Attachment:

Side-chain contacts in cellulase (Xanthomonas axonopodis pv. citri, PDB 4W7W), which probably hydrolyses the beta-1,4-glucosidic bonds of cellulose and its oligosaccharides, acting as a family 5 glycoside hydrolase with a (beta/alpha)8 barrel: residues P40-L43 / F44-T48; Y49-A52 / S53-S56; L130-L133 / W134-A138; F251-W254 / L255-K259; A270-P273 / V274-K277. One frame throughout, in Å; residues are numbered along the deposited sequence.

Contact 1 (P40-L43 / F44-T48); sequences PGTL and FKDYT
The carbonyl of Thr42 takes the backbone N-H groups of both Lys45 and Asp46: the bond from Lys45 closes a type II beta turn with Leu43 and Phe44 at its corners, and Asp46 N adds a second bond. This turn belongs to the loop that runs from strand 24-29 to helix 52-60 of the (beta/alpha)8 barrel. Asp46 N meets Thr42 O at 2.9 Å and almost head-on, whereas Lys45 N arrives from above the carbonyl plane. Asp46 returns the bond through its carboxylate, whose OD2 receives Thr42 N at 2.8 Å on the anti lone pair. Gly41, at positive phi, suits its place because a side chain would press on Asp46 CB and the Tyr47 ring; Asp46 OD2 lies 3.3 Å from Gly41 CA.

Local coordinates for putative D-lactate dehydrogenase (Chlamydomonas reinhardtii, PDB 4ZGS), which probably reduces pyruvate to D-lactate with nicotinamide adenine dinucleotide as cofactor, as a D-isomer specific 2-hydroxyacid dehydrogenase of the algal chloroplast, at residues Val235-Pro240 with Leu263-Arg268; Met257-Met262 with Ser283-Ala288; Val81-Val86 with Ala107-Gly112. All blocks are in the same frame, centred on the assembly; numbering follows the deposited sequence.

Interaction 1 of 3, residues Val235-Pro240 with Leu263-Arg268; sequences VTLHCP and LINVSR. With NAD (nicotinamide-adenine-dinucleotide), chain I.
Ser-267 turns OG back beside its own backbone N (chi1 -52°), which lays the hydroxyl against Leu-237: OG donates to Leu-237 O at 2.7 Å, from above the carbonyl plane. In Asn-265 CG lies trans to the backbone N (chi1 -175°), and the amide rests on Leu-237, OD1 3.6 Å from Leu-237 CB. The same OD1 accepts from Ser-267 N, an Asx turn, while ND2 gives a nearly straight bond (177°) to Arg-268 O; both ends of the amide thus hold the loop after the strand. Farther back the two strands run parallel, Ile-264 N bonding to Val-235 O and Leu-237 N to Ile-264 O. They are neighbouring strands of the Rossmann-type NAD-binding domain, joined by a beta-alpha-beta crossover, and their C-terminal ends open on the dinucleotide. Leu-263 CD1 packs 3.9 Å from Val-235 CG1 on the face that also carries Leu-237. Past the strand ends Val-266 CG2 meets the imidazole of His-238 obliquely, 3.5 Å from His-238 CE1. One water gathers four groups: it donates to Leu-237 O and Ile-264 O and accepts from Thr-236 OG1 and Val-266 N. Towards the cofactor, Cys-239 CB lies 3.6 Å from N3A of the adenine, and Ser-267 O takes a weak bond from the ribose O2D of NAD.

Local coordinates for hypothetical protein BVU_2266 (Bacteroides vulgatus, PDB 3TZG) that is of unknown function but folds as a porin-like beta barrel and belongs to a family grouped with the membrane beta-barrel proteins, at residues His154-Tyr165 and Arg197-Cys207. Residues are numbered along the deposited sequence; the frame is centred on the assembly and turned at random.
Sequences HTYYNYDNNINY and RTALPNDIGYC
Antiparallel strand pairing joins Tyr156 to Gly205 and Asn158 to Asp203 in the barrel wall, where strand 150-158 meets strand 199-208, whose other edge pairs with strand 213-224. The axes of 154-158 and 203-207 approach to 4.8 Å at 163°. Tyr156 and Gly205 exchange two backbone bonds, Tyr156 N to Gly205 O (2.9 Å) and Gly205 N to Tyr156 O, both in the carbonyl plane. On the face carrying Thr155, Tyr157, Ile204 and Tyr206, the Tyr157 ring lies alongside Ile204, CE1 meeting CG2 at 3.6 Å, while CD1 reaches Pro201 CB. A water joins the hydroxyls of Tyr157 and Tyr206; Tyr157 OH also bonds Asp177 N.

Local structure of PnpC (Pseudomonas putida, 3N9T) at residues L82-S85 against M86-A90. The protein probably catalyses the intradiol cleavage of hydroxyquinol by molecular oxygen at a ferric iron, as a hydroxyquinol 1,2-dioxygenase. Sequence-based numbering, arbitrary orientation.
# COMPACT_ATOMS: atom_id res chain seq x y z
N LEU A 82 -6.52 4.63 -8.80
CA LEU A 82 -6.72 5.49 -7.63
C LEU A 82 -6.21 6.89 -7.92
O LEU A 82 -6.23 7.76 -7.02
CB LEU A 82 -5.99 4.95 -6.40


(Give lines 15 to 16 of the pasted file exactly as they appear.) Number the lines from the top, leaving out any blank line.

O LEU A 82 -6.23 7.76 -7.02
CB LEU A 82 -5.99 4.95 -6.40